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Tuesday, December 06, 2005

Say what?

This article clarifies the Supreme Court decision on school finance. My concern is that even if the Court didn't advocate vouchers, Brister's opinion could give the legislature a green light on pursuing vouchers during the upcoming special session. -Angela

Tue, Dec. 06, 2005
Say what?
Fort Worth Star-Telegram

It will come as no surprise to some readers that reporters sometimes make mistakes. Nevertheless, this Editorial Board was shocked -- shocked! -- to learn that editorial writers, even those who work for such a national institution as The Wall Street Journal, are also fallible.

We believe that the Journal fumbled on a major point in its Nov. 29 editorial about the recent Texas Supreme Court decision on school finance.

The editorial's primary point was a legitimate one: A key aspect of the court's ruling was its recognition that more money for schools does not guarantee better schools or better-educated students. Drawing attention to and celebrating that point, which runs contrary to what the editorial called "the core doctrine of the education establishment," is entirely consistent with the paper's conservative philosophy.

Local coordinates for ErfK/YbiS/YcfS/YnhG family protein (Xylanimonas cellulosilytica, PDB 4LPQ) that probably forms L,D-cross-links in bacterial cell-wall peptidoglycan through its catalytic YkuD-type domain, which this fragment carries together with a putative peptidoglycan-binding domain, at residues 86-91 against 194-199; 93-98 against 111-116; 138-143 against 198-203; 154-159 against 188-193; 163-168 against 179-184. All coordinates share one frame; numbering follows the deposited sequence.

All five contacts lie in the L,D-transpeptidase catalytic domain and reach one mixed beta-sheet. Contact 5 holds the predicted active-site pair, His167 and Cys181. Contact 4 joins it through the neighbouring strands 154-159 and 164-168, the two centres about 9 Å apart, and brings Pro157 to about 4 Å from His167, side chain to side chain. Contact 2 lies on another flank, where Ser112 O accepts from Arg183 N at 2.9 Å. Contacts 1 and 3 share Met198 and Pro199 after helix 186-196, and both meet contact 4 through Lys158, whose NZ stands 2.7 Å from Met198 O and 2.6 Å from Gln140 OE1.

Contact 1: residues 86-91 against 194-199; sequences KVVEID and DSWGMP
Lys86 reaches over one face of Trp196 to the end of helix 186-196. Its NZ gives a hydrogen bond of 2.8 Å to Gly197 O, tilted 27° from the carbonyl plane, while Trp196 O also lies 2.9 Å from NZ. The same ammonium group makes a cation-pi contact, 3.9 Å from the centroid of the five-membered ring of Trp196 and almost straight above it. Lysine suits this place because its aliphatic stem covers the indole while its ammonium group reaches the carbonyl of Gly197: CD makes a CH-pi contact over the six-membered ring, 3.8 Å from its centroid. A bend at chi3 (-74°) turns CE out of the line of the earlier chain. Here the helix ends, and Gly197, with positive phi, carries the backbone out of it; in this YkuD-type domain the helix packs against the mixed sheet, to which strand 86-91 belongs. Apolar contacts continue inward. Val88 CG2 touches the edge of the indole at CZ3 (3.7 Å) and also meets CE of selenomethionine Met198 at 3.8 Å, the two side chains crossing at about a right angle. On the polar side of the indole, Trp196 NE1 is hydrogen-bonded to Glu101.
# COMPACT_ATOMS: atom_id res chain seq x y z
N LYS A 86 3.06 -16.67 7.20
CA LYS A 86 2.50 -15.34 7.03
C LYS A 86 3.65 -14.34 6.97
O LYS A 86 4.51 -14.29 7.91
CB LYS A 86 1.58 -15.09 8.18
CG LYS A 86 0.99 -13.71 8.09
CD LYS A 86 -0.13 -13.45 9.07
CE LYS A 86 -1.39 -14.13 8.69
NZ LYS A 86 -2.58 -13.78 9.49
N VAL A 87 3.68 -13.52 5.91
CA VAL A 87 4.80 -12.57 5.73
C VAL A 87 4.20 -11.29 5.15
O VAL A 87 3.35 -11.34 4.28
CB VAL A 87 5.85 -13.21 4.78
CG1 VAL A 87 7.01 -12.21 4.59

Then the Journal blew it by writing: "Even more encouraging, the court endorsed more choices for parents and the state's 4.3 million school kids. It said flatly: 'Public education could benefit from more competition.' "

That's not what the court said -- not flatly or roundaboutly.

The ruling was a 7-1 decision. The lone dissenter, Justice Scott Brister, wrote a dissenting opinion in which he explored the contention that competition would make public schools more efficient.

The majority opinion discussed educational competition only in response to Brister, pointing out that neither the attorneys for the state nor those from the school districts that brought the case had raised the issue.

The majority's pertinent comment, only part of which was quoted by the Journal:

"We cannot dictate how the parties present their case or reject their contentions simply because we would prefer to address others. Perhaps, as the dissent contends, public education could benefit from more competition, but the parties have not raised this argument and therefore we do not address it."

There is healthy debate about the competition/voucher issue in Texas. Our point, for now, is this: It would be a big mistake for Texans to believe that their Supreme Court advocated vouchers in this important school finance decision. It didn't, no matter who says otherwise.

The real puzzle here is why The Wall Street Journal's editorial writers missed or ignored the part where the court justices said that "we do not address it."

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